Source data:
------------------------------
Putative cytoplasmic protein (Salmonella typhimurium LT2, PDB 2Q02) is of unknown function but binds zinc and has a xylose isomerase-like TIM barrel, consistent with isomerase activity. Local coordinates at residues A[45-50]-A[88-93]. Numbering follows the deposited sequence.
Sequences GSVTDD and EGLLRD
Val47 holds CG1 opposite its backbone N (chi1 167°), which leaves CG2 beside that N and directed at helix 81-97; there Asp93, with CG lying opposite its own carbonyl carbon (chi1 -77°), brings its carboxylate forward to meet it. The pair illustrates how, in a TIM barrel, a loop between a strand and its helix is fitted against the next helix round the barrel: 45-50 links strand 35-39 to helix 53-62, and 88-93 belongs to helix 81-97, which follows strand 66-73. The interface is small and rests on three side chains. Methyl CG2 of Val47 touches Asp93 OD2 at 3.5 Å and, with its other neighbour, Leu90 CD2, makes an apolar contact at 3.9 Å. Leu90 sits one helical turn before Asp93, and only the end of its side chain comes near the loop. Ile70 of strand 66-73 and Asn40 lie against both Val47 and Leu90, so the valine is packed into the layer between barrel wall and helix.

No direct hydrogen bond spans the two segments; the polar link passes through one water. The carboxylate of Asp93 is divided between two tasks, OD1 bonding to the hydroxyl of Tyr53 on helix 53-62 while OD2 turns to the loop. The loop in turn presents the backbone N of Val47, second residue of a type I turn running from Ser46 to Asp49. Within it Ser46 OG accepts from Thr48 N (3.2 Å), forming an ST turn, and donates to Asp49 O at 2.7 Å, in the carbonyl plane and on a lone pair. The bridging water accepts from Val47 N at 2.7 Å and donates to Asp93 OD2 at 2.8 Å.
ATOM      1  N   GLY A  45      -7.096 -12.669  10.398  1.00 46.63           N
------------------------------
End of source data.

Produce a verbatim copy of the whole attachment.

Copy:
Putative cytoplasmic protein (Salmonella typhimurium LT2, PDB 2Q02) is of unknown function but binds zinc and has a xylose isomerase-like TIM barrel, consistent with isomerase activity. Local coordinates at residues A[45-50]-A[88-93]. Numbering follows the deposited sequence.
Sequences GSVTDD and EGLLRD
Val47 holds CG1 opposite its backbone N (chi1 167°), which leaves CG2 beside that N and directed at helix 81-97; there Asp93, with CG lying opposite its own carbonyl carbon (chi1 -77°), brings its carboxylate forward to meet it. The pair illustrates how, in a TIM barrel, a loop between a strand and its helix is fitted against the next helix round the barrel: 45-50 links strand 35-39 to helix 53-62, and 88-93 belongs to helix 81-97, which follows strand 66-73. The interface is small and rests on three side chains. Methyl CG2 of Val47 touches Asp93 OD2 at 3.5 Å and, with its other neighbour, Leu90 CD2, makes an apolar contact at 3.9 Å. Leu90 sits one helical turn before Asp93, and only the end of its side chain comes near the loop. Ile70 of strand 66-73 and Asn40 lie against both Val47 and Leu90, so the valine is packed into the layer between barrel wall and helix.

No direct hydrogen bond spans the two segments; the polar link passes through one water. The carboxylate of Asp93 is divided between two tasks, OD1 bonding to the hydroxyl of Tyr53 on helix 53-62 while OD2 turns to the loop. The loop in turn presents the backbone N of Val47, second residue of a type I turn running from Ser46 to Asp49. Within it Ser46 OG accepts from Thr48 N (3.2 Å), forming an ST turn, and donates to Asp49 O at 2.7 Å, in the carbonyl plane and on a lone pair. The bridging water accepts from Val47 N at 2.7 Å and donates to Asp93 OD2 at 2.8 Å.
ATOM      1  N   GLY A  45      -7.096 -12.669  10.398  1.00 46.63           N